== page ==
Bali – March 17, 2009

I’m sitting in my room in the guesthouse I’m staying at in Ubud, eating peanuts.  It’s 7:30 p.m.  I won’t be leaving my room again til tomorrow.  Why, you ask.  Because I’m staying on a very rural street with no street lights, so once the sun sets, you’re basically wandering around blind.  I attempted this my first night here, and was freaked out because all the dogs were out barking at me, and I couldn’t see any of them.  Imagine wandering down a dark lane in an unfamiliar city with countless dogs growling at you as you pass their territory.  I was on my way to eat but chickened out and stopped at the nearest little shop (operating in front of someone’s house selling about a tenth of what 7-11 would) and grabbed a few random packages that looked edible.  They barely spoke English so I confirmed “Tanpa daging?” (without meat in Indonesian) and they said yah, but otherwise I had no idea what they were.

decorating for the celebration at my guesthouse

The Balinese people are preparing for a ceremony that starts tomorrow.  They’ve been making these heavily decorated big bamboo structures for the past few days.  They’re also decorating all the pillars and statues in their temples with colorful fabric.  I’m not sure why or for what, but I do know that Hindu celebrations are VERY elaborate and this is proving to be no exception.

I’ve been in Ubud since Friday.  I was so excited to come here because it’s the spiritual, cultural, and art capital of Bali.  I had really high expectations for Ubud, which I’m afraid weren’t met.  There are heaps of art shops and galleries, but it’s nearly impossible to go into someone’s shop without being pressured for a sale.  Actually, it’s nearly impossible to walk down the street without someone wanting you to buy something.

This is my least favorite thing about this island.  I despise people yelling “transport?” “taxi?” “manicure?” “massage?” endlessly when I’m just trying to take a leisurely walk and have a look around.  When you are ready to purchase something, you have to bargain for it.  The starting offer is usually outrageous.  By the time you settle on a price, you wonder if you’re getting ripped off?  Sometimes I just want to go into a store and pick up an object or a piece of art and look at the price tag just out of curiosity.  But there are no price tags here.  If you ask someone how much it costs, you’re really saying to them “I’m interested in purchasing this, bargain with me until I give in.”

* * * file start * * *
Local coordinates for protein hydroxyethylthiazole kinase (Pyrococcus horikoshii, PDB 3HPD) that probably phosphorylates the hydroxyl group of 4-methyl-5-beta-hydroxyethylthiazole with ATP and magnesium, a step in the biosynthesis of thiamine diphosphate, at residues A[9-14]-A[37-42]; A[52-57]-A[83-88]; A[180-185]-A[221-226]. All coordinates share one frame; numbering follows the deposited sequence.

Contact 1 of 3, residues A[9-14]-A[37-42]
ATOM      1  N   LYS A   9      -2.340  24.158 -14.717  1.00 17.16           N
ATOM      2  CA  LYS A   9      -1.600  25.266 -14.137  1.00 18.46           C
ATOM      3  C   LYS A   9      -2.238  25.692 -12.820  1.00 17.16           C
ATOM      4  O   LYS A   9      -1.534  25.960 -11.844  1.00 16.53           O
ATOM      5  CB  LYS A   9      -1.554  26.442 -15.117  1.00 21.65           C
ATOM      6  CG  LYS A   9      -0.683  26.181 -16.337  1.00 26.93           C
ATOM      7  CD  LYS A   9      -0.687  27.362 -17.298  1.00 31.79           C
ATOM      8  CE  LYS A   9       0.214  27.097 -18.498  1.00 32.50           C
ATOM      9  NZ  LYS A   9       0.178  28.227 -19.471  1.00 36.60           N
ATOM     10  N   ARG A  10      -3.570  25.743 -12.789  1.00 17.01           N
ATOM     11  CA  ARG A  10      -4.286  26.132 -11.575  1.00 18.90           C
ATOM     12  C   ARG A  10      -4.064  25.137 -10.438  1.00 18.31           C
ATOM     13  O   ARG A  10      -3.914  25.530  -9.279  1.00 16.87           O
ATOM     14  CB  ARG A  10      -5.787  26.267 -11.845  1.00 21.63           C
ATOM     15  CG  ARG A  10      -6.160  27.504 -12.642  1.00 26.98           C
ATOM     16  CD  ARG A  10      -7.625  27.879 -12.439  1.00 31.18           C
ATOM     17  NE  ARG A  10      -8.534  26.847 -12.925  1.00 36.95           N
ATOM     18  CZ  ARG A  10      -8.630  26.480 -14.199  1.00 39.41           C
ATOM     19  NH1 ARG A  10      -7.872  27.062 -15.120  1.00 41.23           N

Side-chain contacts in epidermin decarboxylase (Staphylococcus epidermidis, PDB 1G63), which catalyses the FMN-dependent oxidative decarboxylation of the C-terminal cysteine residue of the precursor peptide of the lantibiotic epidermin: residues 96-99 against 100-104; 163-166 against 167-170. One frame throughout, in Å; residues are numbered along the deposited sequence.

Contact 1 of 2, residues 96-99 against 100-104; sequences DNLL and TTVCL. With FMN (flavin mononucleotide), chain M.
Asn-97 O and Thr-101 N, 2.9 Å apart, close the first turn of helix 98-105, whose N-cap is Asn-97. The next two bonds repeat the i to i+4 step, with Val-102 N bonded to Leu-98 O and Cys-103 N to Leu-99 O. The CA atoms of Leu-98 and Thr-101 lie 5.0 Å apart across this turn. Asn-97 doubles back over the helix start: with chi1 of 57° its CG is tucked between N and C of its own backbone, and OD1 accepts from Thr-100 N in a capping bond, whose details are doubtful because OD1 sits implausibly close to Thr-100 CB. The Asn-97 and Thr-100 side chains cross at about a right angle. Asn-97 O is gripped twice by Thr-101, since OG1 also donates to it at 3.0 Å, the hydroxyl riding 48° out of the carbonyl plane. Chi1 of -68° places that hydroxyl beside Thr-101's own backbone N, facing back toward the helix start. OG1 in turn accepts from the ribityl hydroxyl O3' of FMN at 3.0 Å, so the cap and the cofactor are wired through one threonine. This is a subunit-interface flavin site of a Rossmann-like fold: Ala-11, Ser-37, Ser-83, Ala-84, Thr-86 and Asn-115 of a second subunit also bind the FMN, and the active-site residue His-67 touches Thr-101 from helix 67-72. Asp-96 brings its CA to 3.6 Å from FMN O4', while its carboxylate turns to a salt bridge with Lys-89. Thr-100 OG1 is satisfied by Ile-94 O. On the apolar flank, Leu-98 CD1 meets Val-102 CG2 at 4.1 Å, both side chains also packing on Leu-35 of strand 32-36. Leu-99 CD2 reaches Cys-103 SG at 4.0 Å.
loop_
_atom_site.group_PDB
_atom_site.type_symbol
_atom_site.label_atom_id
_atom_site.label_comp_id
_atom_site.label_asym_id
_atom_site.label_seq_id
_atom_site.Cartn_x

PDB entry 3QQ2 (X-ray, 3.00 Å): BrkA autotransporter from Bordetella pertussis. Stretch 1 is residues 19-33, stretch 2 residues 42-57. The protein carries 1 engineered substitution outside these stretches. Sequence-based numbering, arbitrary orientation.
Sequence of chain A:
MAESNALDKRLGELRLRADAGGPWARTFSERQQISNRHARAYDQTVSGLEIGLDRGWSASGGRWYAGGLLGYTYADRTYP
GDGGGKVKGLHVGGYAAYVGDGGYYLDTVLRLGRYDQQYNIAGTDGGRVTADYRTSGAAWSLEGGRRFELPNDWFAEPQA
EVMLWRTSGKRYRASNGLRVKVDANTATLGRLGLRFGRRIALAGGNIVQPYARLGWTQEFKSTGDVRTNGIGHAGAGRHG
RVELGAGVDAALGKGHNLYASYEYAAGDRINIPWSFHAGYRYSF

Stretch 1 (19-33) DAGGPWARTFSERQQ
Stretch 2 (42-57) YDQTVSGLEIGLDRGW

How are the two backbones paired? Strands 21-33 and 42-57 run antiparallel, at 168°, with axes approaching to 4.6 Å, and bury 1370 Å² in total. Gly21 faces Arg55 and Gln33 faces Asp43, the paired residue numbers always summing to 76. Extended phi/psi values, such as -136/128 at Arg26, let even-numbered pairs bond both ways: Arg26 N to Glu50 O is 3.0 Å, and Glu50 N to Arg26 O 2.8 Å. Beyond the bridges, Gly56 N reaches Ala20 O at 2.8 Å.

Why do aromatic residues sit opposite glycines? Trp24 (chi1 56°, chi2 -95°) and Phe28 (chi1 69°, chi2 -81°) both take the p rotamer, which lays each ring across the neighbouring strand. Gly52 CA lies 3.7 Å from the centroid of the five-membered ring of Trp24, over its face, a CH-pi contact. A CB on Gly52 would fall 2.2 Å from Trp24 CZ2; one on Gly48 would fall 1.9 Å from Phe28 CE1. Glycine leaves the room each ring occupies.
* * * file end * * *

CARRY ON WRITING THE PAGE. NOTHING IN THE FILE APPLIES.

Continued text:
Ubud is overrun with expats.  They scoot around on their motorbikes, wearing local clothes and eating in all the expat restaurants that donate back to the community.  For some reason these people annoy me… I feel like they stare and glare at the tourists and want to keep this town for themselves.

Yesterday I went on a tour around Ubud with a man that recruited me to this guesthouse.  When I arrived on the bus, I was greeted by this man who had pictures of the guesthouse and quoted me a cheap price and offered to take me there for free.  SOLD!  He charged me $150,000 IDR (under $14 USD) for a tour on the back of his motorbike to see 2 temples, views of the rice terraces, a volcano, a lake, a plantation, all on routes through the villages around Ubud.

rices terraces around Ubud

My favorite part was the view of the rice terraces… it’s amazing how the rice I eat comes from such a beautiful place.  I also enjoyed driving through the teeny farming communities.  The local people were bathing on the side of the road in a moat-type stream in front of the houses.  According to my guidebook, the people think they are invisible when they’re bathing, and so I saw 2 women in their bra and underwear washing themselves in this very modest country.  Even though I had a helmet on to conceal my face, and was wearing a sarong, with skin the same color as theirs, I still stood out like a sore thumb and everyone stared at me as we drove past.

The coffee plantation was a highlight for a caffeine fiend like me.  It, like everything else, is run by a family.  I walked though a narrow path of labeled plants to an outdoor setting with an old man with a few rotted teeth stirring a massive pot of coffee beans over a fire.  A girl about the age of 10 poured me samples of hot chocolate, lemon tea, ginger tea, and mocha.  The mocha was TO DIE FOR!  I mean probably the best mocha I’ve ever had… this coming from someone who has had a mocha roughly every day for the past 3-4 years in 7 countries.  I of course bought a bag from a very pregnant member of the family who also told me about the world’s most expensive coffee, which comes from a cat’s poop (watch the movie the Bucket List – it does exist!)

We stopped in front of the volcano so I could take pictures and I was overwhelmed by touts.  Never before have I been approached by 4 people at the same time, trying to sell me a chess set, fruit, and bracelets.  My guide abandoned me so he could sit with some of his mates without me around and leave me to fend off the vultures solo.  Next we went to a couple temples, the last of which I was escorted around (by a holy man/priest) after I left a donation, and then was asked for even more money from this man after his tour… very spiritual :(

I’m over Ubud at this point… I’m going to Padang Bai, which is a port town for ferries to Lombok and another island off Bali.  It supposedly has a laid-back vibe and a beach, which is just what I’m in the mood for.

Sampai jumpa lagi!

  • That’s really a great story. You are also good at writing. I do envy your writing style. Thanks for posting such a nice story.

  • I know what your saying about the street lights in some areas. I’ve often wondered what would happen to somebody who haplessly wondered into the pitch black monkey forest. I’m hoping to get back to Ubud soon because I really miss my chilled evenings in the Art bar on the main street.